In this wide gap between protection and violence, we wish to study the modalities of non-voluntary cohabitation implied by the military occupation inGermany after 1945. By cohabitation, we mean both material cohabitation, which implies the reorganization of spaces (stationing of ordinary soldiers in schools, inns, etc.; requisition of houses, apartments or rooms for officers; places of supply and entertainment reserved for occupiers, etc.), and physical cohabitation between male occupiers, winners and holders of many privileges, and occupied of both sexes, defeated and in a situation of legal, economic, and moral inferiority. As a result, the relationship between occupiers and occupied is by definition based on a fundamental inequality between the two parties and characterized by the superiority of the occupiers over the occupied.

The workshop aims to answer the following questions in particular:

  • What types of interactions took place between the men of the occupying troops and the Germans?
  • What types of relationships between men – members of the Allied occupation – and local women did the military occupation framework allow? Has the non-voluntary promiscuity in cases of shared housing with the occupier encouraged fraternisation or, on the contrary, stirred up resentment?
  • How have military administrations reacted to the many violations of the ban on fraternization and to what extent have they intervened in this area?
  • Under what circumstances have acts of sexual violence occurred, and to what extent have they been punished? Has there been any recognition of this specific experience of war violence?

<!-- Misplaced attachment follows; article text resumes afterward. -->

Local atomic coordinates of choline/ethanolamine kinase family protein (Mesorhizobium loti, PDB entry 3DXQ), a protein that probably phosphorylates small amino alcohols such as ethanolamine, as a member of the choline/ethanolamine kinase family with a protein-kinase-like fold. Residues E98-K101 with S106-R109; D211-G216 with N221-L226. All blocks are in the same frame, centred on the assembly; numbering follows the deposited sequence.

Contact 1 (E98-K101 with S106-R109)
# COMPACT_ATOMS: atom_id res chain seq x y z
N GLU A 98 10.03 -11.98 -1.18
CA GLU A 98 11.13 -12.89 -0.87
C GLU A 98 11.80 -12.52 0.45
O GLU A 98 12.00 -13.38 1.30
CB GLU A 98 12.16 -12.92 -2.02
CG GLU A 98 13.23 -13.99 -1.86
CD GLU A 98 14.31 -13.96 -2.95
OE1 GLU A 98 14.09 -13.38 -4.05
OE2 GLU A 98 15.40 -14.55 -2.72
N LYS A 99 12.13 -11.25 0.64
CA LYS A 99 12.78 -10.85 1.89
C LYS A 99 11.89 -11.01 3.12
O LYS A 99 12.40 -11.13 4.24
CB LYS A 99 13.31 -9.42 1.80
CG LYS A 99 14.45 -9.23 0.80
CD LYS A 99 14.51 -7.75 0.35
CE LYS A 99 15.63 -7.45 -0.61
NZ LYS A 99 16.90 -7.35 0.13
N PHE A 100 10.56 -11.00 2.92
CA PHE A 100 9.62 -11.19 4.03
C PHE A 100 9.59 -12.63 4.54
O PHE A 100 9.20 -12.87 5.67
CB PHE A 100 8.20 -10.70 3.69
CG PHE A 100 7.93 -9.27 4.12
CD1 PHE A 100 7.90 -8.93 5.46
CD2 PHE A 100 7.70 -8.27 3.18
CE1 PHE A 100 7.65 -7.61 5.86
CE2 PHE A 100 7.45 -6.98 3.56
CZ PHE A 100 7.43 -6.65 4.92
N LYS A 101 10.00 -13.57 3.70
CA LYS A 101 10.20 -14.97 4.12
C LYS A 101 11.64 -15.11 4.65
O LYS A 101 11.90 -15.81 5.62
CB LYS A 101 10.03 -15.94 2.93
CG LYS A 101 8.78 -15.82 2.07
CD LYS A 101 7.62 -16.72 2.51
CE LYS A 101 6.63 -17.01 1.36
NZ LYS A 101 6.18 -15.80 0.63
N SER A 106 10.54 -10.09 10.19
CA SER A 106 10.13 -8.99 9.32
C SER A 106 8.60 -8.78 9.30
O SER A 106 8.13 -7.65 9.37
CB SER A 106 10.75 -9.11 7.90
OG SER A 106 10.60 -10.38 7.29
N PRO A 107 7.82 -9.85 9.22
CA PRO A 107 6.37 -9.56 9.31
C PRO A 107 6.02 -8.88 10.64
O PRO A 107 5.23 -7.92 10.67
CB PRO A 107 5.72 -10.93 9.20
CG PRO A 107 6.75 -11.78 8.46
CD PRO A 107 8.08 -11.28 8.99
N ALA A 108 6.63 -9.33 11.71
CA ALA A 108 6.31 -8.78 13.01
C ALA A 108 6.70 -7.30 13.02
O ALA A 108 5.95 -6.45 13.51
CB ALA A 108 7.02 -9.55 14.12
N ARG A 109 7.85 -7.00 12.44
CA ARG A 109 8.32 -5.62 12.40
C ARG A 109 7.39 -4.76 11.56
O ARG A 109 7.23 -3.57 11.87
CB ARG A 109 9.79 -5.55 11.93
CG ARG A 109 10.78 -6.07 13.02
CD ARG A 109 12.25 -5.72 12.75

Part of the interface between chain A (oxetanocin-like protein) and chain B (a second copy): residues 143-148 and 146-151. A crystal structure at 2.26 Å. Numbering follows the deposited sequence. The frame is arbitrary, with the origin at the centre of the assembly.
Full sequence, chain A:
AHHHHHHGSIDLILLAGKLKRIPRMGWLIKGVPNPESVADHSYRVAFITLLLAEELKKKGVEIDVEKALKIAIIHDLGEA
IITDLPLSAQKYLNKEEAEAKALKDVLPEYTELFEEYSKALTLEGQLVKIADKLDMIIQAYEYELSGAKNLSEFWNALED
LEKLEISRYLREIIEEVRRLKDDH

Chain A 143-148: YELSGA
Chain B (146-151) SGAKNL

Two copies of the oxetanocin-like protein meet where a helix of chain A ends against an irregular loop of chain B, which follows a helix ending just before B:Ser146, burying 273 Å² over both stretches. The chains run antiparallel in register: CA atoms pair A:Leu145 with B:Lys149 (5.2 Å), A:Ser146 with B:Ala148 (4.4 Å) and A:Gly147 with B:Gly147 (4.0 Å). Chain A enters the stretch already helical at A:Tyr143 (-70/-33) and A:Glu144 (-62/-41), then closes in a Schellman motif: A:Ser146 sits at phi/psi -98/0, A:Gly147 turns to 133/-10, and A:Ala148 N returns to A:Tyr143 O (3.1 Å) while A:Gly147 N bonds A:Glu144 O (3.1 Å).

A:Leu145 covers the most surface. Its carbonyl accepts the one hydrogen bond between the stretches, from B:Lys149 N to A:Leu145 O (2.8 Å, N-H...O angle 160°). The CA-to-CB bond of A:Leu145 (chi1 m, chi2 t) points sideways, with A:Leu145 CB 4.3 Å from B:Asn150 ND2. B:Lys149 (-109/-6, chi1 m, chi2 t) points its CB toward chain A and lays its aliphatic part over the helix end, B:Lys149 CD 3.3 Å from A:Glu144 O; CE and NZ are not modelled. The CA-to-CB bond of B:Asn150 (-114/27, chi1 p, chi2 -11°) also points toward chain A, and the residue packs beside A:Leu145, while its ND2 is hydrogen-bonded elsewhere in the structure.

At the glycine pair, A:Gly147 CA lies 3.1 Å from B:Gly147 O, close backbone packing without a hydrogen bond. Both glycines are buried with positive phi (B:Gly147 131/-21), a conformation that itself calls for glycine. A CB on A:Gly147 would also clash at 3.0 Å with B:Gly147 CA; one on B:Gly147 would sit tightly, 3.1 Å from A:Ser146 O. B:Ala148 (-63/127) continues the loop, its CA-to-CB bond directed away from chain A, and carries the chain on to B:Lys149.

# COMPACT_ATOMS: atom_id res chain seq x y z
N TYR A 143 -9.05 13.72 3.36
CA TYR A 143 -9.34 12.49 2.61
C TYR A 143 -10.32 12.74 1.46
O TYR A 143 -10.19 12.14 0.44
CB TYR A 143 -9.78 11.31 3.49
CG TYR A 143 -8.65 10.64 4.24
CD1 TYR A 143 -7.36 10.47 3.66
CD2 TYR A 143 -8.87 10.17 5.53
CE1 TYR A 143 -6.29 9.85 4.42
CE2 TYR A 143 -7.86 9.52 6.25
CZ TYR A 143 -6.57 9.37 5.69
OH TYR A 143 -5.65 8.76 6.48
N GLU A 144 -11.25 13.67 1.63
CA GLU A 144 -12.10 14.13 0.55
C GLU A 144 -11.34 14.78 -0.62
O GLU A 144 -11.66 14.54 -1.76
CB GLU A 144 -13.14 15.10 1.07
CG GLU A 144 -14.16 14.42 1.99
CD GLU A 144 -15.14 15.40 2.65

• Beyond the gender category, what categories (nationality, ethnicity, age, social origin, military rank, urban or rural population, religion, etc.)influenced the relationship between occupiers and occupied and how?
  • What were the views of the post-war societies on the relationship between the occupiers and the occupied and with what consequences?
  • How were women who have given birth to a “child of the occupation” as a result of either rape or consensual sexual intercourse perceived and treated in post-war German society?

Proposals addressing methodological or conceptual aspects are welcome, as well as case studies and studies comparing areas with each other.

The workshop is a Franco-German initiative and aims to bring together experts on the Allied occupation in Germany after 1945. This call for contributions is addressed to young and experienced researchers. The travel and accommodation expenses of the speakers will be covered. The working language is English.